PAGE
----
Transgender People + Bathrooms ≠ Sexual Violence

Erika Callaway Kleiner, M.Div.

The scene opens with ominous music and what appears to be a man entering a women’s bathroom. The voice-over says that the proposed “bathroom ordinance” threatens women’s and children’s safety. The ad closes with a young girl who has gone into a single stall alone looking up fearfully into the face of the person who will assault her.

The message is crystal clear: Be afraid. Transgender people will hurt you and your children. Or, even if we do not go so far as to believe that all transgender people are dangerous, giving them basic human rights (like being able to use the public bathroom that matches their gender identity) will make all of us less safe because perpetrators will abuse the system.
This was a recent ad designed to encourage people to vote against an equal rights ordinance in Houston, Texas. This ordinance also included protection based on sex, race, ethnicity, religion and other categories. It did not pass. The fear tactics worked.

The arguments against basic human rights for transgender people are built on myths intended to play on our basic fears. But let us take a moment to debunk the myths and highlight the realities.

  1. Gender segregated space is not always safe. It is an illusion to believe that a “W” or “M” on the door to the bathroom means that the space is free of danger for women or men, respectively. People can and are assaulted by others of their own gender. Further, completely aside from transgender access to bathrooms, let us be clear: a perpetrator of violence (of whatever gender) is not deterred by the sign on the door.
  2. The vast majority of sexual assaults (82%) are perpetrated by someone known to the victim. While violence by strangers can and does happen, it is rare. We should be more worried about the adults who have everyday access to our children than who they may encounter in the bathroom.
  3. Transgender people are not any more likely to be perpetrators of violence than non-transgender people. In truth, they are more often the victims of violence and harassment. More than 1 in 2 transgender people have experienced sexual violence. That is a staggering reality even to experts in the anti-violence movement. Further, African American transgender people face even more devastating discrimination and violence.


Transgender people using the bathroom that matches their gender identity does not make us or our children less safe. There has been no increase in assaults where protections for transgender people have been enacted. It may take our culture some time to truly grasp this reality. In the meantime, trans people suffer physically and emotionally every day due to our misunderstanding and willingness to continue to believe the myths perpetrated against them.

Not only is this argument about a basic human necessity dehumanizing to transgender people, it has severe health consequences. Many trans people try NOT to go to the bathroom in public because they don’t feel safe. Sometimes they wait long periods (until after school or work) to safely go to the bathroom, which creates significant health problems. (Sylvia Rivera Law Project –

Erika Callaway Kleiner, M.Div., has been an anti-violence advocate and trainer for fifteen years.  In the last eight years, she has led and worked on projects to improve services and outreach to LGBTQ survivors of violence.


Joining the Action Alliance adds your voice to making change in Virginia. Start your membership today or call 804.377.0335. 

To inquire about submissions for blog, please check the submissions page for requirements or email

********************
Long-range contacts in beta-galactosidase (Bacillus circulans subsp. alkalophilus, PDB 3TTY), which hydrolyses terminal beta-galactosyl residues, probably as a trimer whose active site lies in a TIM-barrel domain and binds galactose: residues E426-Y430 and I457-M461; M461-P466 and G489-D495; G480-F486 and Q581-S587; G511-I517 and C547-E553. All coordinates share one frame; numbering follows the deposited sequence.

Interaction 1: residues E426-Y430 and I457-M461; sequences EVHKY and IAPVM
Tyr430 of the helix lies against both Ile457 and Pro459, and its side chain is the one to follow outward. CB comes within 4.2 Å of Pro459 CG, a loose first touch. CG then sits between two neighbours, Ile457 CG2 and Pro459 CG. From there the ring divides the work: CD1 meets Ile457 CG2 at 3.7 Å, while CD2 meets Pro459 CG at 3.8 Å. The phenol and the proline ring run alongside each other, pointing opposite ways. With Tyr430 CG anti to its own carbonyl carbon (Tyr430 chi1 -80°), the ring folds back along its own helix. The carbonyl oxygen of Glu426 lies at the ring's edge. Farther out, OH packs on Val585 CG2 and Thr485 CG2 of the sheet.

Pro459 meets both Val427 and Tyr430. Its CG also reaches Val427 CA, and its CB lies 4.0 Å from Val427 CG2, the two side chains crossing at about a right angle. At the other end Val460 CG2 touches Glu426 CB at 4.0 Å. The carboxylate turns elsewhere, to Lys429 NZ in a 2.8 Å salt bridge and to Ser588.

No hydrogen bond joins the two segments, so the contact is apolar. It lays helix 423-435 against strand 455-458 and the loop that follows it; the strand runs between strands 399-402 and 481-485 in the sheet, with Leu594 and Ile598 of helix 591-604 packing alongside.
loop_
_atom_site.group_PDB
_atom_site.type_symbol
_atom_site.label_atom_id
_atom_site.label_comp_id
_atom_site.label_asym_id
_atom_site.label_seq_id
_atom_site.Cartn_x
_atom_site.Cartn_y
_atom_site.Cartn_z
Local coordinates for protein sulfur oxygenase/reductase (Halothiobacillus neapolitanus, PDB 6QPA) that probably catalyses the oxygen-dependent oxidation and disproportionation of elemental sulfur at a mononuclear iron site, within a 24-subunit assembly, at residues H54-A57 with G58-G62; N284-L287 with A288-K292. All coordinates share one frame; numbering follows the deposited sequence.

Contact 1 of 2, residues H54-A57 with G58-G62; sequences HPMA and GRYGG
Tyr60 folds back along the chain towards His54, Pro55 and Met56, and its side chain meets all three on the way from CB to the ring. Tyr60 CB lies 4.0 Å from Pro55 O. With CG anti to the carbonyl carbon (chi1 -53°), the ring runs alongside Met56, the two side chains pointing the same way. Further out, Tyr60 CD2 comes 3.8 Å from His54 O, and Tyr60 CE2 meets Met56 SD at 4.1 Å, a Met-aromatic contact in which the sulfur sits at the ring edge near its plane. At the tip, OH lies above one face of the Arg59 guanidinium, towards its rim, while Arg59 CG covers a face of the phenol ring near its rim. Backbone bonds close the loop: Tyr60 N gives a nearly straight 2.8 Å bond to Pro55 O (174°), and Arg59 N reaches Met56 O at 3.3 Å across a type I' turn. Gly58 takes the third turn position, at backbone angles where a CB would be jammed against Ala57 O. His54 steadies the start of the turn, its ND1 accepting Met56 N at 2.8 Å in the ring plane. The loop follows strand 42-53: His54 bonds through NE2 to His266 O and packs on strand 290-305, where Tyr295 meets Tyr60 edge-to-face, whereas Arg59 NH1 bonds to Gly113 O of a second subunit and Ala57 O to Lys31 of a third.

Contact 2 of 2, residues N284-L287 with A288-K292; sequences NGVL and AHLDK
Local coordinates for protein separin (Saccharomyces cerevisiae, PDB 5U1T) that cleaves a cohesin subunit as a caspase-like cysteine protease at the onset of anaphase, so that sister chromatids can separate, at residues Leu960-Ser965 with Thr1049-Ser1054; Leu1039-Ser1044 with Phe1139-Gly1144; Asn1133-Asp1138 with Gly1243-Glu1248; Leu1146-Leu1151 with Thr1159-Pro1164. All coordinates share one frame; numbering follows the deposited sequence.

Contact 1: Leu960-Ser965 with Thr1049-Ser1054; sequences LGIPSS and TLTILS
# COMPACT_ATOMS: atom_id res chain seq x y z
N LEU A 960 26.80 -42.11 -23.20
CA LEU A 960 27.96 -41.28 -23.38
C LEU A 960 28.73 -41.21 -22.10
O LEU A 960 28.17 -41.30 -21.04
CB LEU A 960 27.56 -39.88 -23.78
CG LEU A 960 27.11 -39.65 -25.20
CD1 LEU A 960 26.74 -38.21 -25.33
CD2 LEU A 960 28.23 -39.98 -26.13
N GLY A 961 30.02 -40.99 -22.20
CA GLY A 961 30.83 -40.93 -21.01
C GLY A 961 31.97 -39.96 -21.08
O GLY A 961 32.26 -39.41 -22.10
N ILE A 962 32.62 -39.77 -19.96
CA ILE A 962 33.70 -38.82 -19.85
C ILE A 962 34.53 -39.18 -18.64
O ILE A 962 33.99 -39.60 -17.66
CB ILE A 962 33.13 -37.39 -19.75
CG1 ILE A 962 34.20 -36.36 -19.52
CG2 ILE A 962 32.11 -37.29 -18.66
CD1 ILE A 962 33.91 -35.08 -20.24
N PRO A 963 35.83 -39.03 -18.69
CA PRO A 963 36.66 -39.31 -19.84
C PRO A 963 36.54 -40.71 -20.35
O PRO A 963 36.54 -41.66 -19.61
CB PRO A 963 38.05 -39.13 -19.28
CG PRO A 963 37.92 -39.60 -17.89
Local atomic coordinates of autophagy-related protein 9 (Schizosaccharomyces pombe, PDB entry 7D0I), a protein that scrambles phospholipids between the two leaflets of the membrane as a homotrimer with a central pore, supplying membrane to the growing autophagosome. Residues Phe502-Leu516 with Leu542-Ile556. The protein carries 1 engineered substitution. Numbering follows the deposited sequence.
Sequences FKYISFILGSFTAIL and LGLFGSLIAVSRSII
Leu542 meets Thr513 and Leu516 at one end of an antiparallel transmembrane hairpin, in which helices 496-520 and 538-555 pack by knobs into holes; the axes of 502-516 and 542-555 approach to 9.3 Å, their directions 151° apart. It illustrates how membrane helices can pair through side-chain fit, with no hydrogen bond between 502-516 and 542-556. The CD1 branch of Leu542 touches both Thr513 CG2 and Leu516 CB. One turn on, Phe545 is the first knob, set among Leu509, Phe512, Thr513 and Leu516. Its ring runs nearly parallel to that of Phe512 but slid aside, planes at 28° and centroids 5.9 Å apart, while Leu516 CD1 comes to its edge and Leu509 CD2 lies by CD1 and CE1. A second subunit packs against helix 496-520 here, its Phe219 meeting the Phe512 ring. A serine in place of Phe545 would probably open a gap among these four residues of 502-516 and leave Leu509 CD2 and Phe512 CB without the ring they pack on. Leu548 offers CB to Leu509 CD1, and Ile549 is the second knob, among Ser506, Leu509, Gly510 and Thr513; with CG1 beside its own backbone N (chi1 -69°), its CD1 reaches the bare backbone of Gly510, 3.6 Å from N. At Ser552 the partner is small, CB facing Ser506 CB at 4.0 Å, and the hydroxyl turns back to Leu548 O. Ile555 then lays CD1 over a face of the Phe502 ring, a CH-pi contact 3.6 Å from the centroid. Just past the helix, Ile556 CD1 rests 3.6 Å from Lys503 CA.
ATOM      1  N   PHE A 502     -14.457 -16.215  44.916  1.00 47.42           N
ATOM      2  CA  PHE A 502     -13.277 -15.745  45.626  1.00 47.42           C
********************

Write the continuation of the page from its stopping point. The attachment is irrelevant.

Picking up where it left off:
The Cost of Freedom

Lisette D. Johnson – Survivor

Every day the price for loving the wrong person is paid with lives. Once you know this, it is impossible to ignore the news. For every one woman killed, there are eight to nine who survive an attempt. Survivors share emotional scars that intertwine with the very fiber of who we are, who we’ve become, and who our children have become. It ripples into families and communities.

The price is high. Beyond the emotional toll there is another cost of freedom; the dollar price tag not calibrated by studies. It is increased health care costs for victims of IPV (intimate partner violence) which can extend as much as 15 years after an abusive relationship is exited. Compound the extraordinary costs of survival from gun violence and the profound associated residual physical challenges. I personally know women left paralyzed, blind, brain and neurologically impaired who will require lifelong intensive medical interventions, some lifelong caregivers.

Guns and abuse are proven to be far and away the most lethal combination; not knives, bats or hammers as naysayers insist. Bullets are quick, they’re clean and shooting can be accomplished from a distance.
The cost of my freedom continued long past the initial trauma surgery and hospital stay in ICU. It includes two subsequent surgeries, periodic cardiac monitoring, extensive psychotherapy for the children and me, at one point with five therapists between the three of us, plus hospitalizations for a suicidal child. Inching close to $200,000; some, but not all of which was covered by insurance, my bills are minimal as compared to the bills of others I know.

Nothing could have prepared me for the fallout from the shooting. Recovering from the physical injuries and my trauma while navigating the solo parenting of two traumatized children proved emotionally impossible when combined with running a business with employees. I closed a business I had owned for sixteen years within months.

Some days I wonder if I’ll be done paying for someone else’s choice to shoot me. Beyond the abuse, beyond the end, beyond my children’s suffering, beyond difficult days, I failed to take into account my recovery was going to plateau. I had no way of knowing that I would continue to struggle with focus and memory, and be continually exhausted. I expected to bounce back. I took for granted that I’d be on top of things again, be sharp, have the energy and mental acuity to go out and create a living like I enjoyed before it happened. I could not have imagined how I would struggle with simple things that are so every day you don’t even know you are doing them. Acknowledging that others have challenges far greater than mine does not negate my own.